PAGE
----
Modern language with an outdated UI toolkit
October 05, 2020

Modern language with an outdated UI toolkit

Anonymous | TrustRadius Reviewer
Score 3 out of 10
Vetted Review
Verified User

Overall Satisfaction with Oracle Java SE

We use Java in our main application for physics simulation. Until it became a paid license, we shipped our product with Oracle Java SE. Now we ship with AdoptOpenJDK, but still, support using Oracle Java SE with our product.
  • Supports multiple platforms
  • Supports modern concepts such as streams and functional interfaces
  • Good tooling available (IDEs, debuggers, profilers, etc)
  • No ability to automatically clean up resources such as via destructors in C++. End users must explicitly invoke a method (e.g. close, dispose) to ensure resources are freed in a timely manner.
  • Garbage collection can introduce pauses at runtime (although this is improving)
  • Memory leaks are sometimes difficult to find due to automatic garbage collection
  • Almost our entire client application is written in Java with over 1 million lines of code
  • The ability to run on multiple platforms using the same code with minimal branching is great
We also use C++ and Python in our application. We are working to migrate to a web-based application, but continue to invest in our Java client.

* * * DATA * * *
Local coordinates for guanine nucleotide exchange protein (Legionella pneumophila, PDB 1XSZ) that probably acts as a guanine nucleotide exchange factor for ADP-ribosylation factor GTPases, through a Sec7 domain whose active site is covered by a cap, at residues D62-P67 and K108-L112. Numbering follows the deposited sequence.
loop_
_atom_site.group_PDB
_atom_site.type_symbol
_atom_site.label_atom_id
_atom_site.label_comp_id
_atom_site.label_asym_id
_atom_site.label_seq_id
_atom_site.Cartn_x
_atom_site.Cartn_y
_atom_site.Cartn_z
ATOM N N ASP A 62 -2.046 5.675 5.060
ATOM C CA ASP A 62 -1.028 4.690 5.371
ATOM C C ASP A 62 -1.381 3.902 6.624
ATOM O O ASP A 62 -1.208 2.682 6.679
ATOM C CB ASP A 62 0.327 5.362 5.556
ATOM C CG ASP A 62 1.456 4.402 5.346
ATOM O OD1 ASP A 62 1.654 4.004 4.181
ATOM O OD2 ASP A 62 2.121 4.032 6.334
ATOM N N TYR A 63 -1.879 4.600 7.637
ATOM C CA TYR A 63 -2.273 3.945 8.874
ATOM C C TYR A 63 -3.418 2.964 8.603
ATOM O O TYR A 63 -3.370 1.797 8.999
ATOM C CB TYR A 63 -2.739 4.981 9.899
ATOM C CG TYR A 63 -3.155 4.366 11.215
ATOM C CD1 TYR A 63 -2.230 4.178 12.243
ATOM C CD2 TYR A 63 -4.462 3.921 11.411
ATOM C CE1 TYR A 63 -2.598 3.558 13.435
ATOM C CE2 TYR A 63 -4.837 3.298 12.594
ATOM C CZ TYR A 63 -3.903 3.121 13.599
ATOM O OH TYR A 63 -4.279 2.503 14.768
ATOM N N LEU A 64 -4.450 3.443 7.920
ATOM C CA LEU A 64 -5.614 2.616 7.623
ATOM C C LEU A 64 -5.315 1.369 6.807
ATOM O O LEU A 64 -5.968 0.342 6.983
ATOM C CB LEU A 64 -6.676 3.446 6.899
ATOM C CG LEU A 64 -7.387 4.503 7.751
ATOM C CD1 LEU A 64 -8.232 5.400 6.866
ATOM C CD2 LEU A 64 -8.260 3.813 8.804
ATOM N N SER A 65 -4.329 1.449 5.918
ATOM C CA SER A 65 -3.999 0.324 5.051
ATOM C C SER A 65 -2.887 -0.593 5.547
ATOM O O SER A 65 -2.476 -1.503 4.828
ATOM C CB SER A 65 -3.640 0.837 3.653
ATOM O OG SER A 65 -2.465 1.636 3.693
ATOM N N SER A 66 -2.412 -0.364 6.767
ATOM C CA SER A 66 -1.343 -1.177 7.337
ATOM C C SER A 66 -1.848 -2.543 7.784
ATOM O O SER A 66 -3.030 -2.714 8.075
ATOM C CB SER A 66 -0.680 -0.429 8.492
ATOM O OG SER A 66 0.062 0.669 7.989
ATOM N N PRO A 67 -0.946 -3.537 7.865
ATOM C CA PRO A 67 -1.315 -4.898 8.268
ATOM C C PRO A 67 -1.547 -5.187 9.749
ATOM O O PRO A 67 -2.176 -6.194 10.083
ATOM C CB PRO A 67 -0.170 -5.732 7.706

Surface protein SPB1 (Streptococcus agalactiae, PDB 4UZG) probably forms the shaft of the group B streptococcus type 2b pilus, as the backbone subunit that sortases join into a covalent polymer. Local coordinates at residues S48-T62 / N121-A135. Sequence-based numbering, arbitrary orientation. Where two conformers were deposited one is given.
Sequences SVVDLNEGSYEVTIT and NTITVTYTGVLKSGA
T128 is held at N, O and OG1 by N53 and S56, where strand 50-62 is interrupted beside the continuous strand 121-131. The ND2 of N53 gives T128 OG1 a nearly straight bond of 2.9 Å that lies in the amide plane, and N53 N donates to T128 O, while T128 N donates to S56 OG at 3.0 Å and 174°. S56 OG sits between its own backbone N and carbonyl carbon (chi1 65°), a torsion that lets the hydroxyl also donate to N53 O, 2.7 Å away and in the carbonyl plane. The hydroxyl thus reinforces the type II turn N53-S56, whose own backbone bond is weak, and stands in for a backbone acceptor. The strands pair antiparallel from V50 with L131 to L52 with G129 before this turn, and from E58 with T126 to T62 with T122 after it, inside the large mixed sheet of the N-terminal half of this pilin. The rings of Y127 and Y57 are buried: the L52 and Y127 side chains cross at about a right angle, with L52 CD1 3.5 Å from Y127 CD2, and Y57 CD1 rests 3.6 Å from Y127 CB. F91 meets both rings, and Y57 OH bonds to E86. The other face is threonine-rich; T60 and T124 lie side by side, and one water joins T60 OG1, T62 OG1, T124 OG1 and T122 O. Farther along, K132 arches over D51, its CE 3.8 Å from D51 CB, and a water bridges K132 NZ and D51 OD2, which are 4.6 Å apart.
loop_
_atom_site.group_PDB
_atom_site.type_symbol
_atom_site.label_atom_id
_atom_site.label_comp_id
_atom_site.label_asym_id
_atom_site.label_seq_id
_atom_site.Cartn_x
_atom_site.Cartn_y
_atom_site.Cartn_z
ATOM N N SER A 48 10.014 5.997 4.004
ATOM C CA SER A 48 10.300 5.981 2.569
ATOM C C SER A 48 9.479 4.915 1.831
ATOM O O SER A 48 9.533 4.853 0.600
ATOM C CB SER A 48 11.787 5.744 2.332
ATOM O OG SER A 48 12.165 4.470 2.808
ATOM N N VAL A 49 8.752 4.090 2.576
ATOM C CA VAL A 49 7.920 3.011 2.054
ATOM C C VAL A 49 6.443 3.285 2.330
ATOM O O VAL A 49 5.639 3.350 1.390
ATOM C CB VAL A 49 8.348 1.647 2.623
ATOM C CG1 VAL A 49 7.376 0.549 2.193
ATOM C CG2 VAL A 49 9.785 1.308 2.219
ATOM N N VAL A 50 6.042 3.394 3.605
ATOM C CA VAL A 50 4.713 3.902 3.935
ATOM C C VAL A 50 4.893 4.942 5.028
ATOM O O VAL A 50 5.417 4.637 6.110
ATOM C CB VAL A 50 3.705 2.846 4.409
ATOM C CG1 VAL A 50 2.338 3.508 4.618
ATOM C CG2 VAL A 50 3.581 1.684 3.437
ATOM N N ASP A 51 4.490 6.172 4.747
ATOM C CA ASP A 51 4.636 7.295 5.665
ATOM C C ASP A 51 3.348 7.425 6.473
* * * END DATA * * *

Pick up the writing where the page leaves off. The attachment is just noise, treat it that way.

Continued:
It is possible to submit bugs to the Java development team, although they aren't always addressed in a timely manner. It would be better if you could comment on tickets in the bug database (at least on the ones you entered). You can update your own tickets, but the process is clunky. There is paid support available, but we don't use that. It is also possible to become a contributor to the OpenJDK project.
The language is fluent and has good support from a number of open source and commercial IDEs. Language features are added every 6 months, although long-term service releases are only available every 3 years. It would be nice if some of the older APIs were depreciated with more pressure to move to the new replacement APIs (e.g. File vs. Path), but transitions to new features are generally well implemented.

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Oracle Java SE is well suited to long-running applications (e.g. servers). Java Swing (UI toolkit) is now rather outdated, lacking support for modern UI features. JavaFX, the potential replacement for Swing, has now been separated out of Java core. Ideally, there would be a path to migrate a large application incrementally from Swing to JavaFX, but due to different threading models and other aspects, it is difficult. At this point, it is probably better to use an embedded web browser (e.g. JxBrowser) to provide a modern UI in HTML/Javascript and keep just the business logic in Java.